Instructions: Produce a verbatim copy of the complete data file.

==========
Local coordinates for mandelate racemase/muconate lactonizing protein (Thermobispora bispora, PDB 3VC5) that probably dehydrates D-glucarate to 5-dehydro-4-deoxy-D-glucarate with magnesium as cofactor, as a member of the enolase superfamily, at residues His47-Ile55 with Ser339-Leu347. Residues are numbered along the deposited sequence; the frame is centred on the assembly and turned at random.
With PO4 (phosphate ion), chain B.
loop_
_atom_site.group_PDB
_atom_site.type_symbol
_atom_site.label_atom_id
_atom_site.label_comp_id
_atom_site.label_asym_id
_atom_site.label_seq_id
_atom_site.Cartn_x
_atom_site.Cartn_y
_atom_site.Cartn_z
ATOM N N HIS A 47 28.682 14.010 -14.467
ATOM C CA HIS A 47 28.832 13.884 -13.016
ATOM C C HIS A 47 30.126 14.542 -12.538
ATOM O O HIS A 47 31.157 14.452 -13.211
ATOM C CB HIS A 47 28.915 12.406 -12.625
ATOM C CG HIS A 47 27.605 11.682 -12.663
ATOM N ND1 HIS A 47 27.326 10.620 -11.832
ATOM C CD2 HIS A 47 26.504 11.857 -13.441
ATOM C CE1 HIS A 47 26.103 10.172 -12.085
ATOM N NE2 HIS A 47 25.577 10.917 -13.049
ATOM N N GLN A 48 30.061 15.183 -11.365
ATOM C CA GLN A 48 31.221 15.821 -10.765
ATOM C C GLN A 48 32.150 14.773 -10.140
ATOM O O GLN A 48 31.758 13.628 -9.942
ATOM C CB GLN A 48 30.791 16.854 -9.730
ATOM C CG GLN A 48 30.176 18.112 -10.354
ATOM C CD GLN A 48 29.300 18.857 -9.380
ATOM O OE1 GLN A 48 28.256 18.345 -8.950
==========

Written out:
Local coordinates for mandelate racemase/muconate lactonizing protein (Thermobispora bispora, PDB 3VC5) that probably dehydrates D-glucarate to 5-dehydro-4-deoxy-D-glucarate with magnesium as cofactor, as a member of the enolase superfamily, at residues His47-Ile55 with Ser339-Leu347. Residues are numbered along the deposited sequence; the frame is centred on the assembly and turned at random.
With PO4 (phosphate ion), chain B.
loop_
_atom_site.group_PDB
_atom_site.type_symbol
_atom_site.label_atom_id
_atom_site.label_comp_id
_atom_site.label_asym_id
_atom_site.label_seq_id
_atom_site.Cartn_x
_atom_site.Cartn_y
_atom_site.Cartn_z
ATOM N N HIS A 47 28.682 14.010 -14.467
ATOM C CA HIS A 47 28.832 13.884 -13.016
ATOM C C HIS A 47 30.126 14.542 -12.538
ATOM O O HIS A 47 31.157 14.452 -13.211
ATOM C CB HIS A 47 28.915 12.406 -12.625
ATOM C CG HIS A 47 27.605 11.682 -12.663
ATOM N ND1 HIS A 47 27.326 10.620 -11.832
ATOM C CD2 HIS A 47 26.504 11.857 -13.441
ATOM C CE1 HIS A 47 26.103 10.172 -12.085
ATOM N NE2 HIS A 47 25.577 10.917 -13.049
ATOM N N GLN A 48 30.061 15.183 -11.365
ATOM C CA GLN A 48 31.221 15.821 -10.765
ATOM C C GLN A 48 32.150 14.773 -10.140
ATOM O O GLN A 48 31.758 13.628 -9.942
ATOM C CB GLN A 48 30.791 16.854 -9.730
ATOM C CG GLN A 48 30.176 18.112 -10.354
ATOM C CD GLN A 48 29.300 18.857 -9.380
ATOM O OE1 GLN A 48 28.256 18.345 -8.950